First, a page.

Approaching the start / finish I called out “Rider checking in!!”. Ruth was not about, (having done her three laps), and this I expected. However, what was unexpected was that no one at all was about. I called out again. Still no one. I got off my bike and started to walk over to my gear to get drinks and food for Lap 5. I had made a conscious decision to not litter at all on this ride, and put all of my wrappers into my transition boxes. The way I saw it, what was gained by dumping rubbish on this, the most beautiful road in the world. Bottles and bars were loaded. I never felt rushed, and must have spent at least four minutes at the sign-in area. Almost enough time for a sleep!!

Out of nowhere came a friendly official. “Hi”, he said calmly. I was at my last sign-in, and it would be the most relaxed few moments of this entire ride. I signed-in and walked to the bike. Clipping in I paused. “How far ahead is second place??, I said. “30 minutes”. Hmmmmm...Eugene had done enough it seemed. “How far back was third lap ago”, I queried. The official checked quickly, and reported, “4th place was 55 minutes behind you at the end of Lap 3”. “What about Nick Dunne??”, I said. “He was 15 minutes further back”, came the reply.

I was stunned. “Are you serious??”, I asked, with the official double checking and confirming the placings. I paused for what must have been 15 seconds. “Flipping Heck”, I said. “Are you telling me that one full lap ago I was an hour ahead, and 75 minutes ahead, of two riders that successfully rode eight times non-stop around Taupo last November??”. The marshal calmly replied, “, but that’s 55 minutes back to 4th place”.

I thanked the official and took off into the darkness for the final time. Lap 4 had taken 4:12, and I knew that this was it. I knew that if I gave everything I had on this last lap then I’d make it. ‘Giving 100%’ has been redefined over the last year, and I knew that I had to reach my true limits, or I would lose everything.

Lap 5

So it was then, as I setoff for this final lap of the Graperide Ultimate, that I would finally realise that I was actually doing well at the end of Lap 3. But what about now?? The pace was on as I headed into Blenheim. Cars were about now, and all traffic seemed to be heading for the Graperide event. “Come on!!”, came the call from a car coming towards me. “55 minutes”, I thought, as I waved to the tooting vehicle. “But what about now??, I wondered. “40 minutes?? Perhaps they had a great lap and it’s now 30...or 20 minutes”.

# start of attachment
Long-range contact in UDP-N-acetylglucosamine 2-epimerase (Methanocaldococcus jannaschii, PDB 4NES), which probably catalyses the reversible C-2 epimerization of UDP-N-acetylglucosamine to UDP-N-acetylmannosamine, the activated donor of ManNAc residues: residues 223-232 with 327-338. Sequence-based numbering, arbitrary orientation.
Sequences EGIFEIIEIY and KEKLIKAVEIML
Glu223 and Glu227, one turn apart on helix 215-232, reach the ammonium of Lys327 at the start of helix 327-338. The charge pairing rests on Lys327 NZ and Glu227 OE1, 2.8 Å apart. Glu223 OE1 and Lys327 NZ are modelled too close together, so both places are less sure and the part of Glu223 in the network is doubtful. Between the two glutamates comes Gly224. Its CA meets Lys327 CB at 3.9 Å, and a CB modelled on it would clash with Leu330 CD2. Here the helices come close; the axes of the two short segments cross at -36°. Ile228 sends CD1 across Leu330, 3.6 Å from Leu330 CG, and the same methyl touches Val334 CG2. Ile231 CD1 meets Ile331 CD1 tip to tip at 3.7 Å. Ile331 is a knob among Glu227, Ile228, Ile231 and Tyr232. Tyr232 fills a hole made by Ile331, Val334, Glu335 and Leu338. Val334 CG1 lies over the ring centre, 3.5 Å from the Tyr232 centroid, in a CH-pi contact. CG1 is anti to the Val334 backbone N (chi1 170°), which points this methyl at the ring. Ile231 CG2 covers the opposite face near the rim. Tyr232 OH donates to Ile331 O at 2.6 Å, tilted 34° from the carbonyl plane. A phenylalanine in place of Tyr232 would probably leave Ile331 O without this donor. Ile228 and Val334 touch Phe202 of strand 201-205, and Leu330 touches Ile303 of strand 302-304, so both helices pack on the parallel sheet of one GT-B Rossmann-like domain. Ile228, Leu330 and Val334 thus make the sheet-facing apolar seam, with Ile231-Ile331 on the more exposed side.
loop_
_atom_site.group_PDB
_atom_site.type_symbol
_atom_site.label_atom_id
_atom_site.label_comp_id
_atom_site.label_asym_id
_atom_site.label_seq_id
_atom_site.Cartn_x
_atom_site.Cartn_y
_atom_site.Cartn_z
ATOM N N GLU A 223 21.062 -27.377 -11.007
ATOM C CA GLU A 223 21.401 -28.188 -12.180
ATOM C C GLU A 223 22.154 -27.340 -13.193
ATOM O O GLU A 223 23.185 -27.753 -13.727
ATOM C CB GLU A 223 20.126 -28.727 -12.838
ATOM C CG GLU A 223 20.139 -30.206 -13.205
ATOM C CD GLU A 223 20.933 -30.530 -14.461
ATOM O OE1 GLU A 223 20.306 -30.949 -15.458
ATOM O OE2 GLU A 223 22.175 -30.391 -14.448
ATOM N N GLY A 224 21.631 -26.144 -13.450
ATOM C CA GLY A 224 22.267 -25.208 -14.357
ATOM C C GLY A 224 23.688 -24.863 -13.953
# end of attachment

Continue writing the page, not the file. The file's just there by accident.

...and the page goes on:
Blenheim was reached for the last time and a road to Picton waited for me. Then the hills. How would I get over those hills?? I was absolutely buggered at this stage, and was still pushing the pace. I would do everything to keep the pace going, and as I crossed the Grove Road bridge leaving Blenheim I stood a fraction, so I was just off the seat. This would give me slightly more power as I cycled on. I stayed in this position for as long as I could, and eventually I feel back down into the seat.

This ride had no spinning, no freewheeling, and no room for complacency. Looking back at the end of a longer straight I glanced back as I rounded the corner. The light was there again. Or was it from the previous lap?? I had rounded the corner now, and couldn’t see back down the road. Crikey, I was getting confused now. No looking back for now, the Elevation was the next hurdle to overcome, and I needed to focus on that task. Then the hills, which I needed to overcome with some degree of pace.

My day was done, and surrounding me were riders yet to start their own races. Utterly surreal. (As was the sunlight creating 'white out' for my vision!!).

"I'll do you a deal", I said. "Stay out for one more lap and there will be no Taupo this year". Ruth paused. "You're on!!", she said”.